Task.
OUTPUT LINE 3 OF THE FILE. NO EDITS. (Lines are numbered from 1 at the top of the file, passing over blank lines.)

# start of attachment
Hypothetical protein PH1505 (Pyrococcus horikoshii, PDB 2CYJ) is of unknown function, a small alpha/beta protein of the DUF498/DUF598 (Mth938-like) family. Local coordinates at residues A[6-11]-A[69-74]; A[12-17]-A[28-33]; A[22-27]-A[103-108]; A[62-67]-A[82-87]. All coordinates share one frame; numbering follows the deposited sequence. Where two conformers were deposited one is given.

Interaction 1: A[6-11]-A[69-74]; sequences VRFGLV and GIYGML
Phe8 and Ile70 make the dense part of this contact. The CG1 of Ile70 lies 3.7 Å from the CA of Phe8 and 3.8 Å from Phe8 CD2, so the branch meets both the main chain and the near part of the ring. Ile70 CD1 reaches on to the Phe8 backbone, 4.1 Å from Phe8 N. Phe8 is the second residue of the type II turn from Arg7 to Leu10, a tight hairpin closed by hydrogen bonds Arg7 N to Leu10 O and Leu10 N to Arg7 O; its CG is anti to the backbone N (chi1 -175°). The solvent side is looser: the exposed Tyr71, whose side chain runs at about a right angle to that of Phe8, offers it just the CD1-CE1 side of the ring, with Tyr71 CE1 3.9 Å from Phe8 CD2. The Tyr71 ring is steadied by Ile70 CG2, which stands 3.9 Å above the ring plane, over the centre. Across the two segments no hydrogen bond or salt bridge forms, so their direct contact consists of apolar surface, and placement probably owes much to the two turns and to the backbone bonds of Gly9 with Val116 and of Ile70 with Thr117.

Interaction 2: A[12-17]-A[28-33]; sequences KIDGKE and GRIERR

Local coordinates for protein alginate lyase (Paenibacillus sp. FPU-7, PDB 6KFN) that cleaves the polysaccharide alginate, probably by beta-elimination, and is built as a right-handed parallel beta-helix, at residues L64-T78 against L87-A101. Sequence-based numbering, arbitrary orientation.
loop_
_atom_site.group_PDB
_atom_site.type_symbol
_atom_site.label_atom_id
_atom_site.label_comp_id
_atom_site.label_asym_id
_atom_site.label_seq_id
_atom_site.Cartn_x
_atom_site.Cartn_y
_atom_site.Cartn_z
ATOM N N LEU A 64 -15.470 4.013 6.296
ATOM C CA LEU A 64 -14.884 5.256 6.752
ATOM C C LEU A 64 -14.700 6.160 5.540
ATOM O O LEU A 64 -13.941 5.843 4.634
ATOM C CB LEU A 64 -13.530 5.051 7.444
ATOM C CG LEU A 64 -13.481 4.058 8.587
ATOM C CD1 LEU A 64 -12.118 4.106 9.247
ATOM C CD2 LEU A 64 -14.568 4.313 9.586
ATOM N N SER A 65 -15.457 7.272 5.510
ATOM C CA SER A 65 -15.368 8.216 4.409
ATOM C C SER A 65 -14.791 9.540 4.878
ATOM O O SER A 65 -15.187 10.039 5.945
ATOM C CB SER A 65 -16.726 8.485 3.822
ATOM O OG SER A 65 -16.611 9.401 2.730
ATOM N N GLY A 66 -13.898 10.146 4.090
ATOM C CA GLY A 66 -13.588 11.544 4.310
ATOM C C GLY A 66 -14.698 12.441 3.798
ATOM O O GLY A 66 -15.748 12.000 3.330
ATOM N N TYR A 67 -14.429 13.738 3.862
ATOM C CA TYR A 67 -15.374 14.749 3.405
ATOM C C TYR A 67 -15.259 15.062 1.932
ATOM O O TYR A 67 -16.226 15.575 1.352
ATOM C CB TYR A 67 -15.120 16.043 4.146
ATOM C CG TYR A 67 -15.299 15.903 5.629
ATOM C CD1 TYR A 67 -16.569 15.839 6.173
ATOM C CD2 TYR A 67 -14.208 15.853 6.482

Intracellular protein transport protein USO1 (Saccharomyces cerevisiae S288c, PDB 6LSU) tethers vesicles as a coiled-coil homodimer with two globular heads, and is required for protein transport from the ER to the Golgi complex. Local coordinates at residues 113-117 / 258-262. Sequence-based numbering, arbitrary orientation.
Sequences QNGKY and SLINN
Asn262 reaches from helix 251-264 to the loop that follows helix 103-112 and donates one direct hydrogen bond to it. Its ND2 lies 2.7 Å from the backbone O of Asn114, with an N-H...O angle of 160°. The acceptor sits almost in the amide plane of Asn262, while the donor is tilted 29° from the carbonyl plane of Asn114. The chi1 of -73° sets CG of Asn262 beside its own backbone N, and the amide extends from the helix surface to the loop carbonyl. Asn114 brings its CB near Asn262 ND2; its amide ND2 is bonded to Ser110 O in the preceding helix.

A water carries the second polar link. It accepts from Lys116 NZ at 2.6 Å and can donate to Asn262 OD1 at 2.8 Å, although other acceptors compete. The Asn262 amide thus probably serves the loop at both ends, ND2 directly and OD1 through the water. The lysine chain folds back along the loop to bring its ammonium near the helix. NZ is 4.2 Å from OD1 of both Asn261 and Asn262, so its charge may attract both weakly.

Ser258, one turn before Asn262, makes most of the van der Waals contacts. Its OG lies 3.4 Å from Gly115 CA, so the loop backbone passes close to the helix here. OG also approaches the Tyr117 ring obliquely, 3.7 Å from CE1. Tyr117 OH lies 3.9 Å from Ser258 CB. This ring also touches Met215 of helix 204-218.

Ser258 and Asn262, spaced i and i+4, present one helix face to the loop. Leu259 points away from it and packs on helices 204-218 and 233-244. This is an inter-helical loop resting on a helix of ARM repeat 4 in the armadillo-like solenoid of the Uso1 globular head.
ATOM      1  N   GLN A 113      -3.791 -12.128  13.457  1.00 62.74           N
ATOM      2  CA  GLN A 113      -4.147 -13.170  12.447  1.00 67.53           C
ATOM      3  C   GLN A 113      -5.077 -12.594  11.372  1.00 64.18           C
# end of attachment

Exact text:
Phe8 and Ile70 make the dense part of this contact. The CG1 of Ile70 lies 3.7 Å from the CA of Phe8 and 3.8 Å from Phe8 CD2, so the branch meets both the main chain and the near part of the ring. Ile70 CD1 reaches on to the Phe8 backbone, 4.1 Å from Phe8 N. Phe8 is the second residue of the type II turn from Arg7 to Leu10, a tight hairpin closed by hydrogen bonds Arg7 N to Leu10 O and Leu10 N to Arg7 O; its CG is anti to the backbone N (chi1 -175°). The solvent side is looser: the exposed Tyr71, whose side chain runs at about a right angle to that of Phe8, offers it just the CD1-CE1 side of the ring, with Tyr71 CE1 3.9 Å from Phe8 CD2. The Tyr71 ring is steadied by Ile70 CG2, which stands 3.9 Å above the ring plane, over the centre. Across the two segments no hydrogen bond or salt bridge forms, so their direct contact consists of apolar surface, and placement probably owes much to the two turns and to the backbone bonds of Gly9 with Val116 and of Ile70 with Thr117.